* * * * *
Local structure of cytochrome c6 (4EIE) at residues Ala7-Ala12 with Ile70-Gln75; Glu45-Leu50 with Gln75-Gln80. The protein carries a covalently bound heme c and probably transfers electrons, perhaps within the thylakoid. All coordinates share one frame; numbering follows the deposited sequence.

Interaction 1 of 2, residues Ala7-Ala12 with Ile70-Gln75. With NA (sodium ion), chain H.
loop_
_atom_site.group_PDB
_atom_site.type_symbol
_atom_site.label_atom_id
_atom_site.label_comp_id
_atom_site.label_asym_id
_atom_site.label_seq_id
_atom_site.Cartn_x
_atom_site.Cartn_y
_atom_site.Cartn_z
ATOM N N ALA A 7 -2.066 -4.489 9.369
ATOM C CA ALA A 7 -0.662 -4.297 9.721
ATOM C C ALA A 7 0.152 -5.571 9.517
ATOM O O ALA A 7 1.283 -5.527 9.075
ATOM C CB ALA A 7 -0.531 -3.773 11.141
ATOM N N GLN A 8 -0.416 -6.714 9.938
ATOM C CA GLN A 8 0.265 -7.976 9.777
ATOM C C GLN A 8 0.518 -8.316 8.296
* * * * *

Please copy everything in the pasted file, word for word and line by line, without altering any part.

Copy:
Local structure of cytochrome c6 (4EIE) at residues Ala7-Ala12 with Ile70-Gln75; Glu45-Leu50 with Gln75-Gln80. The protein carries a covalently bound heme c and probably transfers electrons, perhaps within the thylakoid. All coordinates share one frame; numbering follows the deposited sequence.

Interaction 1 of 2, residues Ala7-Ala12 with Ile70-Gln75. With NA (sodium ion), chain H.
loop_
_atom_site.group_PDB
_atom_site.type_symbol
_atom_site.label_atom_id
_atom_site.label_comp_id
_atom_site.label_asym_id
_atom_site.label_seq_id
_atom_site.Cartn_x
_atom_site.Cartn_y
_atom_site.Cartn_z
ATOM N N ALA A 7 -2.066 -4.489 9.369
ATOM C CA ALA A 7 -0.662 -4.297 9.721
ATOM C C ALA A 7 0.152 -5.571 9.517
ATOM O O ALA A 7 1.283 -5.527 9.075
ATOM C CB ALA A 7 -0.531 -3.773 11.141
ATOM N N GLN A 8 -0.416 -6.714 9.938
ATOM C CA GLN A 8 0.265 -7.976 9.777
ATOM C C GLN A 8 0.518 -8.316 8.296